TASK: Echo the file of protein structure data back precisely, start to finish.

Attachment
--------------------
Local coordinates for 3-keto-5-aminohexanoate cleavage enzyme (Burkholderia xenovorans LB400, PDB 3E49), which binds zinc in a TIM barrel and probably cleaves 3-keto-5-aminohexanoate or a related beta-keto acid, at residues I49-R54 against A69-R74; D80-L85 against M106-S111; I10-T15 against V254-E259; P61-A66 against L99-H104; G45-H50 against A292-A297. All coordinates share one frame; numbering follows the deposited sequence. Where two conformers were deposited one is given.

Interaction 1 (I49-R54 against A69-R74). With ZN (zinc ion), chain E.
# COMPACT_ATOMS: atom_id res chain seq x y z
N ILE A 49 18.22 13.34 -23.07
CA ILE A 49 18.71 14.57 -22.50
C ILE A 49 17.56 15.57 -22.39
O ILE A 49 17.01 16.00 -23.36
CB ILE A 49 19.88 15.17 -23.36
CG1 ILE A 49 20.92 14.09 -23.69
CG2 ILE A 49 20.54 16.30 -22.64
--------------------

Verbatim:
Local coordinates for 3-keto-5-aminohexanoate cleavage enzyme (Burkholderia xenovorans LB400, PDB 3E49), which binds zinc in a TIM barrel and probably cleaves 3-keto-5-aminohexanoate or a related beta-keto acid, at residues I49-R54 against A69-R74; D80-L85 against M106-S111; I10-T15 against V254-E259; P61-A66 against L99-H104; G45-H50 against A292-A297. All coordinates share one frame; numbering follows the deposited sequence. Where two conformers were deposited one is given.

Interaction 1 (I49-R54 against A69-R74). With ZN (zinc ion), chain E.
# COMPACT_ATOMS: atom_id res chain seq x y z
N ILE A 49 18.22 13.34 -23.07
CA ILE A 49 18.71 14.57 -22.50
C ILE A 49 17.56 15.57 -22.39
O ILE A 49 17.01 16.00 -23.36
CB ILE A 49 19.88 15.17 -23.36
CG1 ILE A 49 20.92 14.09 -23.69
CG2 ILE A 49 20.54 16.30 -22.64